Author: Dean Garratt

The latest inflation numbers are a joy for headline writers! With the falling price of toys, we can perhaps speak of ‘inflation toying with us’, while the fall in the cost of gas might allow us to say that ‘gas takes the fuel out of inflation’. More generally, the latest inflation figures from the Office for National Statistics (ONS) show the annual rate of CPI inflation falling from 3.5% in January to 3% in February. In other words, the weighted price of a representative basket of consumer goods and services rose by 3% in the 12 months to February as compared with 3.5% over the 12 months to January.

In compiling the Consumer Price Index (CPI), the ONS collects something in the range of 180,000 price quotations over 650 representative goods and services. These goods and services fall into 12 broad product groups. The items to be selected for these groups are reviewed once a year so that, in the face of changing tastes and preferences and changes in the goods and services available to us, the ‘CPI shopping basket’ remains representative. A price index and a rate of price inflation are available for each of these 12 broad groups as well as for goods and services within these groups. So, for instance, we can obtain a price for ‘transport’, then, within this group, we can obtain a price for the purchase of ‘vehicles’ and, finally, a price for ‘new cars’ and for ‘second-hand cars’. This level of detail also means that individuals can calculate their own personal inflation rates using the ONS personal inflation calculator.

So what of the latest fall in the rate of CPI inflation? Well, the ONS reports ‘widespread’ downward pressures. This phrase needs some careful unpicking. Downward pressure is reported from ‘recreation and culture’ because its average price was static in February, but rose a year earlier. Within this group, the average price of games, toys and hobbies fell this year, but increased a year ago and, so, our possible headline ‘inflation is toying with us’. Similarly, downward pressure is reported from ‘housing and household services’ where a fall in its average price this year follows static prices a year ago. A major driver of this change was a reduction in average gas bills and so our other possible headline, ‘gas takes the fuel out of inflation’.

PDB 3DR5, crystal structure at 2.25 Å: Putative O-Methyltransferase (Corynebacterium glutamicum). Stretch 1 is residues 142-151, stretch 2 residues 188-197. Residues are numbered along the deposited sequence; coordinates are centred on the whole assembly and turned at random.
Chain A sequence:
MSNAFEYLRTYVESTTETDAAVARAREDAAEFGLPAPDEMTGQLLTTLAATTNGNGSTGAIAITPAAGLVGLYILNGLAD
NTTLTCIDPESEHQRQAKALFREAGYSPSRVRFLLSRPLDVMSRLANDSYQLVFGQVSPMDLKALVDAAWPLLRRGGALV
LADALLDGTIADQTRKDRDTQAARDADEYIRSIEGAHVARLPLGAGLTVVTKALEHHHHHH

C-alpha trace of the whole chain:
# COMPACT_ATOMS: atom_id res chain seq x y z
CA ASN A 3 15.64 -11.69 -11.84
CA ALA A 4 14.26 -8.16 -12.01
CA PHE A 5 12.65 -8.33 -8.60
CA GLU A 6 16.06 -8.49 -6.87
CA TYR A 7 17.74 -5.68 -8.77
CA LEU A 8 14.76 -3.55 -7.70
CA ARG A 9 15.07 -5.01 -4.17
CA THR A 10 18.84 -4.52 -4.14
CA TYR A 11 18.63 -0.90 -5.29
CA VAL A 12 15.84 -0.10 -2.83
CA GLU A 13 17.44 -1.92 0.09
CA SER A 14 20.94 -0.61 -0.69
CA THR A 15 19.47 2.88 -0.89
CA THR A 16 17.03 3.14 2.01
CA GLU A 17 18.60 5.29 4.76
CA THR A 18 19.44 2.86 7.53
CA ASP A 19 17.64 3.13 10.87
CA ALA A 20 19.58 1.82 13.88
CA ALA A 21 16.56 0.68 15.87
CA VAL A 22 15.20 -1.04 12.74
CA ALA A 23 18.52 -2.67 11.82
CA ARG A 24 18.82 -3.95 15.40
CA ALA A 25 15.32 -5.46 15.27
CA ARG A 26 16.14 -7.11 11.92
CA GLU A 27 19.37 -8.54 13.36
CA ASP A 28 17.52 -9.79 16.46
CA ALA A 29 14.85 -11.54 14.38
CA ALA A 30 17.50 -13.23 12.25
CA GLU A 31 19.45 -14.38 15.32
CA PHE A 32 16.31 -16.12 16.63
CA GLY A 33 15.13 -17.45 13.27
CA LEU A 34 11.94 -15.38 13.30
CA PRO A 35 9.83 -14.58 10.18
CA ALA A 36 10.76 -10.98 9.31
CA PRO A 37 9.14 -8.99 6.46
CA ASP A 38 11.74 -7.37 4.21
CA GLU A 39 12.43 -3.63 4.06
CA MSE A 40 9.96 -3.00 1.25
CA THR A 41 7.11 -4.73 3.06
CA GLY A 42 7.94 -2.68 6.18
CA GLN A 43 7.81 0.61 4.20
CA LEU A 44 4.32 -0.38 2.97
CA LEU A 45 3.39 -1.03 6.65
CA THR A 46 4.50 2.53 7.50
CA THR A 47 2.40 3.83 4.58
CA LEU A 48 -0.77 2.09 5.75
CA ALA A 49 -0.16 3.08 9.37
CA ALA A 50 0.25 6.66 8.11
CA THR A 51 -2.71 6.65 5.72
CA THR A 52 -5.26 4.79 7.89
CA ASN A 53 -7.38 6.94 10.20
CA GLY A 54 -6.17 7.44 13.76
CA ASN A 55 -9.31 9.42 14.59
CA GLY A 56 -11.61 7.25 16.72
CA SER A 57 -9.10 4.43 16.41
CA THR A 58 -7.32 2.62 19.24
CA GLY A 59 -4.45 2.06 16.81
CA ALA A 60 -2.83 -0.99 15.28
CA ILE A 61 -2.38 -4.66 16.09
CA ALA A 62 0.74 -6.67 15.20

The latest price numbers from the ONS show that some product groups are experiencing long-term price deflation. For instance, while the average price of ‘clothing and footwear’ actually rose in February, when we analyse annual rates of price inflation for this product group, one has to go back to March 1992 to find the last time it was positive! Indeed, within the slightly narrower product group of ‘clothing’, the average annual rate of price deflation over the past ten years has been 6.1%. A similar longer-term trend of price deflation can be found in the product group ‘audio-visual, photo and data processing’. Here there has been an average annual rate of price deflation of 9.9% over the past ten years. So, smile for the camera!

Articles

Rates set to remain at record low as inflation falls back sharply heraldscotland, Ian McConnell (23/3/10)
Inflation data boosts government before budget AFP (23/3/10)
UK inflation rate falls to 3% in February BBC News (23/3/10) )
Inflation slows more than expected Reuters UK, David Milliken and Christina Fincher (23/3/10)
UK inflation falls sharply to 3% Financial Times, Daniel Pimlott (23/3/10)
Inflation rate fell to 3 per cent in February Independent. James Moore (24/3/10)
Inflation falls back to 3% Guardian, Philip Inman (23/3/10)
How soon before we scrap the Bank’s inflation target? Telegraph, Edmund Conway (23/3/10)

Data

Latest on inflation Office for National Statistics (23/3/10)
Consumer Price Indices, Statistical Bulletin, March 2010 Office for National Statistics (23/3/10)
Consumer Price Indices, Time Series Data Office for National Statistics